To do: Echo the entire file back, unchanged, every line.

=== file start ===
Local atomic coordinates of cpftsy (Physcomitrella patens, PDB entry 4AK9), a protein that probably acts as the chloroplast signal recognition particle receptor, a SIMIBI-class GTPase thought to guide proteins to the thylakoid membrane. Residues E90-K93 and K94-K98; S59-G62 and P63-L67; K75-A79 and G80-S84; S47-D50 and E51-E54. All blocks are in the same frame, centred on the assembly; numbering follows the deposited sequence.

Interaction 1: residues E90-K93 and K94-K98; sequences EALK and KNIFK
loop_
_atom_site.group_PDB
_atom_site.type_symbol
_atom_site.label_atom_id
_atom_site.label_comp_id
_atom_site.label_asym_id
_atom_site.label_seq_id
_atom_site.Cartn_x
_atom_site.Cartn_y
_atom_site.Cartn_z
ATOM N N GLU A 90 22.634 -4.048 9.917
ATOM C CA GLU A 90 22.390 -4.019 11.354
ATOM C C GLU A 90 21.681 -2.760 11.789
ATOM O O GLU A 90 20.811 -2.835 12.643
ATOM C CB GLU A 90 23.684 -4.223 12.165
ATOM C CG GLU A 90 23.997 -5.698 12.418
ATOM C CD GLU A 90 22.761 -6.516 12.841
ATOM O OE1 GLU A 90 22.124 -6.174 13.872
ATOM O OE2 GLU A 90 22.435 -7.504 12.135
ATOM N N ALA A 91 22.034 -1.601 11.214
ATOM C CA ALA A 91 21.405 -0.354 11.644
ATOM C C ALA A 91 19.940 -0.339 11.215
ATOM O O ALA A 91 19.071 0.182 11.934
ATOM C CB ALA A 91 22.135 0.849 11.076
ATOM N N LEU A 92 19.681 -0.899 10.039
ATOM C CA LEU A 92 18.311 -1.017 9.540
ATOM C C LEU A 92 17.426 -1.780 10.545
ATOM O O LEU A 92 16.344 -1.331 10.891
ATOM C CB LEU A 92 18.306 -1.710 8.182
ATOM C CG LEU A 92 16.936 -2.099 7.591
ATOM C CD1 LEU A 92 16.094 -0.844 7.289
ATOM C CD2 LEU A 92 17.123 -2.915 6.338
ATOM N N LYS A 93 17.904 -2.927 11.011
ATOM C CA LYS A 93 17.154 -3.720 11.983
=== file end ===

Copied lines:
Local atomic coordinates of cpftsy (Physcomitrella patens, PDB entry 4AK9), a protein that probably acts as the chloroplast signal recognition particle receptor, a SIMIBI-class GTPase thought to guide proteins to the thylakoid membrane. Residues E90-K93 and K94-K98; S59-G62 and P63-L67; K75-A79 and G80-S84; S47-D50 and E51-E54. All blocks are in the same frame, centred on the assembly; numbering follows the deposited sequence.

Interaction 1: residues E90-K93 and K94-K98; sequences EALK and KNIFK
loop_
_atom_site.group_PDB
_atom_site.type_symbol
_atom_site.label_atom_id
_atom_site.label_comp_id
_atom_site.label_asym_id
_atom_site.label_seq_id
_atom_site.Cartn_x
_atom_site.Cartn_y
_atom_site.Cartn_z
ATOM N N GLU A 90 22.634 -4.048 9.917
ATOM C CA GLU A 90 22.390 -4.019 11.354
ATOM C C GLU A 90 21.681 -2.760 11.789
ATOM O O GLU A 90 20.811 -2.835 12.643
ATOM C CB GLU A 90 23.684 -4.223 12.165
ATOM C CG GLU A 90 23.997 -5.698 12.418
ATOM C CD GLU A 90 22.761 -6.516 12.841
ATOM O OE1 GLU A 90 22.124 -6.174 13.872
ATOM O OE2 GLU A 90 22.435 -7.504 12.135
ATOM N N ALA A 91 22.034 -1.601 11.214
ATOM C CA ALA A 91 21.405 -0.354 11.644
ATOM C C ALA A 91 19.940 -0.339 11.215
ATOM O O ALA A 91 19.071 0.182 11.934
ATOM C CB ALA A 91 22.135 0.849 11.076
ATOM N N LEU A 92 19.681 -0.899 10.039
ATOM C CA LEU A 92 18.311 -1.017 9.540
ATOM C C LEU A 92 17.426 -1.780 10.545
ATOM O O LEU A 92 16.344 -1.331 10.891
ATOM C CB LEU A 92 18.306 -1.710 8.182
ATOM C CG LEU A 92 16.936 -2.099 7.591
ATOM C CD1 LEU A 92 16.094 -0.844 7.289
ATOM C CD2 LEU A 92 17.123 -2.915 6.338
ATOM N N LYS A 93 17.904 -2.927 11.011
ATOM C CA LYS A 93 17.154 -3.720 11.983